This scanning electron microscope image shows SARS-CoV-2 (yellow)—also known as 2019-nCoV, the virus that causes COVID-19—isolated from a patient in the U.S., emerging from the surface of cells (blue/pink) cultured in the lab. Image captured and colorized at NIAID's Rocky Mountain Laboratories (RML) in Hamilton, Montana.

KNOXVILLE — There were a dozen new cases of the coronavirus in Marion County Thursday, as the state of Iowa saw more than 1,500 new positive tests.

The number of confirmed COVID-19 disease cases in Marion County rose to 831 since the pandemic began, as of 10 a.m Thursday. That’s 12 more than the county had 24 hours prior.

In that span, Mahaska County added four new cases, with total infection since March up to 471.

Cases statewide continued their growth, as did hospitalizations on Thursday.

There were 1,515 new cases reported by the Iowa Department of Public Health statewide on Thursday. Additionally, 63 new patients were admitted in the last 24 hours, upping the total to 449 currently hospitalized. There’s not been more hospitalized in Iowa since the pandemic began.

There were 9,000 new individuals tested for the virus, according to state data. Iowa saw five more die and 933 more recover.

The top-five counties in Iowa in terms of growth were Webster (118), Woodbury (109), Polk (98), Pottawattamie (76) and Sioux (67).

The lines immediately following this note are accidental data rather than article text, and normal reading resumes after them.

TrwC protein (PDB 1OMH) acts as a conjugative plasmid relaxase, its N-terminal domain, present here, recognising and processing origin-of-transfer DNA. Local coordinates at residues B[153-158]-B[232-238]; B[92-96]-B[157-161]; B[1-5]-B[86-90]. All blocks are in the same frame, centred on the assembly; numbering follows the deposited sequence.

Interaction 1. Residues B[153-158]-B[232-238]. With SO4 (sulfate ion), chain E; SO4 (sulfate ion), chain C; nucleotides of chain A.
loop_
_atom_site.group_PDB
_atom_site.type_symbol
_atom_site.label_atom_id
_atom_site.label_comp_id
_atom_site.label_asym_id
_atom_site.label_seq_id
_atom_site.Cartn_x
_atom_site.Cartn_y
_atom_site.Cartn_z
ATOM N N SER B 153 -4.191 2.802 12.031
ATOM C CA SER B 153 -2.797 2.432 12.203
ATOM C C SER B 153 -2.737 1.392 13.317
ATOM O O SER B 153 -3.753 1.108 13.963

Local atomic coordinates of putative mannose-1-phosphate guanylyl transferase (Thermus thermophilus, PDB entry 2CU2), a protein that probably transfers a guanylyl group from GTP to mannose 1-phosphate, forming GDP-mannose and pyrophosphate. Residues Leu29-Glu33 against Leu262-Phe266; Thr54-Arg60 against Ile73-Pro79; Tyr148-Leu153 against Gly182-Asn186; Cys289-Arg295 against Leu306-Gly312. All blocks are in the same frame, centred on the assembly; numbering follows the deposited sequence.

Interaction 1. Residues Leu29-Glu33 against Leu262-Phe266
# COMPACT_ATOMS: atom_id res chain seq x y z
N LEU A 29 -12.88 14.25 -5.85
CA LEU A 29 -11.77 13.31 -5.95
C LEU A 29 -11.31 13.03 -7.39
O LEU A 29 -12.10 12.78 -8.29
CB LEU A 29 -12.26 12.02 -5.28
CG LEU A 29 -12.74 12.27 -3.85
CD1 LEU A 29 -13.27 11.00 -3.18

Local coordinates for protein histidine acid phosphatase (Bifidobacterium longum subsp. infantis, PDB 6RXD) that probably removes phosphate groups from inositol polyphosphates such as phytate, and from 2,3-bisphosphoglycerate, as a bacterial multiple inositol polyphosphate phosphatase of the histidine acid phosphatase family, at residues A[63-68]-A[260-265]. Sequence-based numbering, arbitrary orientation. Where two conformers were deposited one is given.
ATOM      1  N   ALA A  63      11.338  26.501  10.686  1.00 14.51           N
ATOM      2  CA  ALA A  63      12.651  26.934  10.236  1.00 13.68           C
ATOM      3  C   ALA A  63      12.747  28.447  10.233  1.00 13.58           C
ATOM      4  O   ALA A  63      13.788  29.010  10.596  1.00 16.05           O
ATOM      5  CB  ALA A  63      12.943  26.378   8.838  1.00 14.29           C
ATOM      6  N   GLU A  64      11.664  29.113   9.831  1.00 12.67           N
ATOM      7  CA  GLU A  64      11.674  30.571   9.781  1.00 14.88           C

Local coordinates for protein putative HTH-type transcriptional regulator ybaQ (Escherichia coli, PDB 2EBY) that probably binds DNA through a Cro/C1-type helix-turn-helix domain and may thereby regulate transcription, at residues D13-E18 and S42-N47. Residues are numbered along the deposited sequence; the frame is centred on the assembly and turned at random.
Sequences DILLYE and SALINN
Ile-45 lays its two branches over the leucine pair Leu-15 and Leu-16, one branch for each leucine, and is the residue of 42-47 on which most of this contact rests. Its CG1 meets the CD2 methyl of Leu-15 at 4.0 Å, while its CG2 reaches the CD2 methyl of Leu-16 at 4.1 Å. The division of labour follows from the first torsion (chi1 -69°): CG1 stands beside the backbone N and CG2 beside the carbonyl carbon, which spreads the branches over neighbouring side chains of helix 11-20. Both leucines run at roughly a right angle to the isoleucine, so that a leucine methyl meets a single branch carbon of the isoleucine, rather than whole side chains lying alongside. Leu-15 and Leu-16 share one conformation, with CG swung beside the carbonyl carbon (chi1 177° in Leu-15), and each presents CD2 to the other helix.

Locally, there were two new cases reported at the Oskaloosa Care Center, upping the facility’s total to five. Though two have now recovered.

Numbers at West Ridge Speciality Care in Knoxville remained the same, with nine infected with the virus and five having recovered.

The coronavirus that causes COVID-19 is spread through respiratory droplets. It is often mild and some individuals remain asymptomatic or have only cold or flu symptoms. But the disease can be more severe, require hospitalization and lead to death, particularly in older or immunocompromised people.

Experts, including those at the CDC, say wearing masks when in public, keeping at least 6 feet of distance between people when possible, and good hygiene can prevent the spread.

The Oskaloosa Herald relies on data reported by the Iowa Department of Public Health, using its coronavirus data dashboard at Data is checked each day at 10 a.m. and then compared to the data previously captured from the dashboard to produce stories.

The state has changed how it reported the data several times, and local officials often produce data based on different standards or in different timeframes. Therefore, the data will not always align with other sources.

Kyle Ocker is the group editor of the Oskaloosa Herald and the Ottumwa Courier. He can be reached at Follow him on Twitter @Kyle_Ocker.

Group Editor

Kyle Ocker is a Centerville native and award-winning multimedia journalist. Kyle is currently the first vice president of the Iowa Freedom of Information Council and vice president of the Iowa Print Sports Writers Association.

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